Information breakfast; China facing a liquidity trap


Here’s our roundup of the weekend’s main economic events affecting New Zealand, with news that China appears to be entering a classic liquidity trap situation.

Chinese banks lent 679 billion yen in new yuan loans in July, the lowest reading in three months and well below ¥1.08tln a year earlier. The level also disappointed investors who expected a similar expansion to last year. But the ongoing housing crisis has weighed on consumer sentiment and government bond issuance has slowed. Low interest ratesa M2 money supply rising rapidlyand banks willing to lend but customers unwilling to borrow, and savers saving more, is a classic liquidity trap.

In Malaysia they reported an economic expansion in the June quarter that exceeded expectations, growing at an annualized rate of nearly +9% and impressive even if starting from a rather low base.

India has reported positively on their June industrial production levels, a fourth straight month of outsized gains.

EU industrial production data was released in June and it also brought a good surprise. It increased by +3.2% across the EU compared to a year ago, much better than the expected +1%. British industrial production increased by +2.4% on the same basis.

In the UK, their economy contracted in the second quarter compared to the previous one, as households faced with runaway inflation cut spending and programs aimed at containing the pandemic were halted, signaling difficult times for an economy that is expected to enter a long recession.

In Russia, their economy also contracted, but more sharply in the June quarter, as the economic consequences of the war in Ukraine were felt. Their economy shrank by -4% from April to June compared to a year ago. It is the first quarterly gross domestic product report to fully capture developments in the economy since the invasion of Ukraine in February, when Western sanctions cut Russia off from much of the financial system. world and that many countries have severed trade relations with Moscow. It is also a sharp turnaround from the first quarter, when the economy grew by +3.5%.

In the United States, the latest sentiment survey, this one for August and by the highly watched series from the University of Michigan, indicates growing optimism. But to be fair, it’s only a long way from its deep bottom for current conditions. However, the economic outlook for the year ahead has improved significantly, which is likely significant – and may indicate that consumers are discouraged by stupid political “theft” shenanigans.

July USDA WASDE report paints a much more relaxed picture of the international grain situation. Despite the European war, they now believe that most regions will see increases in production, especially for wheat. Maize and other coarse grains could get a little tighter, they say, but rice trade will be plenty, although slightly lower than last year. They also see slightly higher dairy prices and higher beef prices, but few supply issues.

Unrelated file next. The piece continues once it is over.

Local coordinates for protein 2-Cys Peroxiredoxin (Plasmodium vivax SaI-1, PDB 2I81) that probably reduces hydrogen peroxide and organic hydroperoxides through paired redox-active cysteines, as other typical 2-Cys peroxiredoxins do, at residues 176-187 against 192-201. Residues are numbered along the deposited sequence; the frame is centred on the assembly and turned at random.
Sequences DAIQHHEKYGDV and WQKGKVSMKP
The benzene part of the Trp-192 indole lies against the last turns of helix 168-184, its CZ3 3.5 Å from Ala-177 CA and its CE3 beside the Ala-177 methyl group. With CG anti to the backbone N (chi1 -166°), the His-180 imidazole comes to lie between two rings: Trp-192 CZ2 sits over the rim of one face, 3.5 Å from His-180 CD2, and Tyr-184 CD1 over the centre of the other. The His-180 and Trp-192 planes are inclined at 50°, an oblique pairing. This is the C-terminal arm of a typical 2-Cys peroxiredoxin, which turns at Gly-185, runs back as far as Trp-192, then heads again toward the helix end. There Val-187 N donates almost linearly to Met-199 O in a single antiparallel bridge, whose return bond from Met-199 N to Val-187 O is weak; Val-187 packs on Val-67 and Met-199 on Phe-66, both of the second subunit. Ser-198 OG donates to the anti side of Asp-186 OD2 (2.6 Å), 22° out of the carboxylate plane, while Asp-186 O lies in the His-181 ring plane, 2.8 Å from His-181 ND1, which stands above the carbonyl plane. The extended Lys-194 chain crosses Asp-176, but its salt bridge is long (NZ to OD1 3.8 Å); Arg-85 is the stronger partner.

We should also note that the annual party for central bankers in Jackson Hole in Wyoming will take place at the end of this month, a moment of navel-gazing on the orientations of monetary policy. This year it seems likely that QT (quantitative tightening, or emptying the reservoir of QE) will be a major topic).

In Australia, sales of new homes plunged -13% in July compared to June, from a gain of nearly +2% in June. The sudden drop is blamed on recent increases in the cash rate, with builders reporting fewer inquiries and visits to billboard sites.

The UST 10yr yield starts today at 2.84% and very little different from levels a week ago. The UST 2-10 yield curve is more marginally inverted today, now at -41bps and their 1-5 curve is also slightly more inverted at -29bps. Their 30d-10y curve is now at +65bps and slightly flatter than yesterday at this time. The Australian 10-year bond is down -1 bp at 3.40%. The 10-year Chinese government bond is unchanged at 2.75%. And the New Zealand 10-year government will start today up 3.52% and up a further +19bps from levels a week ago. Remember we have a full RBNZ MPS on Wednesday this week to deliver another +50bps upside.

The price of gold will open today at US$1,804/oz, up +US$2/oz from this time on Saturday, and +US$28/oz week-on-week, up +1.6%. It is also the first time above US$1,800 in seven weeks.

And oil prices today start unchanged at just under US$91.50/bbl in the US, while the international Brent price is now just below US$97.50/bbl. A week ago, these prices were respectively US$88.50 and US$94.50/bbl, a weekly increase of +3%.

The Kiwi Dollar will open today at 64.5 USc, more than +2c higher than the same time last week and its highest since early June. Against the Australian dollar, we maintain a rise at 90.6 AUc. Against the euro, we rose to 62.9 euro cents. This means that our TWI-5 today starts at 72.7, our highest in over three months. This is an appreciation of +2.4% in one week.

Bitcoin price is up +0.7% from this time Saturday at US$24,248. Volatility over the past 24 hours has been modest at just under +/-1.7%.

The easiest place to stay on top of the risks associated with today’s events is to follow our Economic calendar here ».

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